½ cup green olives, pitted
2 tablespoons chopped fresh cilantro leaves
1. Combine the spices in a small bowl and set aside.
2. Combine 1 teaspoon of the lemon zest with 1 minced garlic clove; set aside.
3. Season both sides of chicken pieces with 2 teaspoons salt and ½ teaspoon pepper. Heat the oil in a large heavy-bottomed Dutch oven or pan over medium-high heat until beginning to smoke. Brown the chicken pieces skin side down until golden, about 5 minutes. Flip the chicken with tongs and brown the other side, about 4 minutes more. Transfer the chicken to a large plate; when cool enough to handle, peel off the skin and discard.
4. Pour off and discard all but 1 tablespoon of fat from the pan and reduce the heat to medium.
5. Add the onion and cook, stirring frequently, until they have browned at the edges, about 5 minutes.
6. Add the remaining minced garlic and cook, stirring, until fragrant, about 30 seconds.
7. Add the spices and flour and cook, stirring constantly, until fragrant, about 30 seconds.
8. Stir in the broth, honey, remaining lemon zest, and ¼ teaspoon salt, scraping the bottom of the pan to loosen any browned bits.
9. Add the chicken (with any accumulated juices) back in, reduce the heat to medium-low, cover and simmer for 10 minutes.
10. Add the carrots, cover, and simmer until the chicken is cooked through and the carrots are tender-crisp, about 10 minutes more.
11. Stir in the figs, olives, reserved lemon zest-garlic mixture, cilantro, and 1 tablespoon of the lemon juice.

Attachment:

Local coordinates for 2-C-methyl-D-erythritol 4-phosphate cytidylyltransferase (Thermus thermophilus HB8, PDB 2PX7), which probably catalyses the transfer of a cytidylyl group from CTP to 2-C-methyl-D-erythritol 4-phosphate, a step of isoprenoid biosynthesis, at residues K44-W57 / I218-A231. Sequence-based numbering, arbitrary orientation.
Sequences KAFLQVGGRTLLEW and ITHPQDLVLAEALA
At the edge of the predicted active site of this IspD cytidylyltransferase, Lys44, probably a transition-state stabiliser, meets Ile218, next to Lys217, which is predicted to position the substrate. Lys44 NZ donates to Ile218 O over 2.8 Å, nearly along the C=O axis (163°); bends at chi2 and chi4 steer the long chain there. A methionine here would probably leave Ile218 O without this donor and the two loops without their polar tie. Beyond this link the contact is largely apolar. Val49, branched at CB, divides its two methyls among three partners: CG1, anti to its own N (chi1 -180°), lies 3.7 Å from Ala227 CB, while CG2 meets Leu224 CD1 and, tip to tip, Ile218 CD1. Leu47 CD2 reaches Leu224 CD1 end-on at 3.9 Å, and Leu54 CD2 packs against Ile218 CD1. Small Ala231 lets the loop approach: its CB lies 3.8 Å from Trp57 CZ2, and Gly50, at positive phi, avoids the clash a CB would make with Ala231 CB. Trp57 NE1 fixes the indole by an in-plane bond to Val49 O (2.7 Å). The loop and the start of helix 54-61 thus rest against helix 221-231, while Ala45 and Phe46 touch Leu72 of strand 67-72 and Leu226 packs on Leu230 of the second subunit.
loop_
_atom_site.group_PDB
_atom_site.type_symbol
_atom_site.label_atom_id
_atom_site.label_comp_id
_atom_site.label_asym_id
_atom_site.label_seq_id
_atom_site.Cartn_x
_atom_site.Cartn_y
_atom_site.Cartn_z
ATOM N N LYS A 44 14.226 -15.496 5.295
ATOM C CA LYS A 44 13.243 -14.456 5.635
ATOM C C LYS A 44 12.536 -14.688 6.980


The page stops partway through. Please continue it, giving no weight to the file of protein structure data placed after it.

12. Taste the sauce and adjust seasoning with salt, pepper, and more lemon juice, if desired.
13. Sprinkle with cilantro and serve with couscous.
(This dish can be made ahead of time and reheated gently on the stovetop.)
Waco grocery stores carry a few different couscous brands. If couscous is new to you, you might purchase one of the smaller boxes to see if you like it. I would recommend cooking the couscous according to the package directions but omitting any seasoning packet that may be included.
Although couscous is a carbohydrate, it has fewer calories than rice and quinoa. It is high in selenium (good for its antioxidants) and is a good source of plant-based protein, according to Healthline.com.
Ras el hanout is the name for the blend of spices used in tagine and other Moroccan recipes and is similar to some curry blends. The phrase “ras el hanout” means “head (or top) of the shop” in Arabic.
Nargisse Benkabbou, chef and author of “Casablanca: My Moroccan Food” says this about ras el hanout:
“Interestingly, ras el hanout shows how Morocco’s historical and cultural background has impacted Moroccan cuisine. The majority of the spices used in this blend don’t originally come from Morocco. Today there can be up to 60 spices or more used in the blend, which means that the recipes differ significantly from a family to another. Some blends might include dried rosebuds or fennel seeds and others some more exotic ingredients such as galangal.”
The simple ras el hanout in this tagine recipe delivers a wallop of flavor. It also contains a variety of health benefits from the antibacterial benefits of cumin to the stomach-pain taming of ginger.
While this American version of tagine may not exactly replicate one served at Rick’s Café or in a home in Fez, I hope it gives you inspiration to explore the healthy flavors of Morocco. Perhaps you might even be moved to get adventurous with Oum and make your own couscous someday. ￼
Karyn Miller Brooks’ passion for food, cooking and bringing people together spurred her decision to open Gourmet Gallery, a locally owned cooking school. After graduating from Texas A&M with a degree in journalism, she studied culinary arts at Cambridge School of Culinary Arts and Orange Coast College. Karyn married Joe Brooks in January 2016, and he shares her passion for food and cooking. She has one daughter, Molly, and two stepchildren, James and Becky.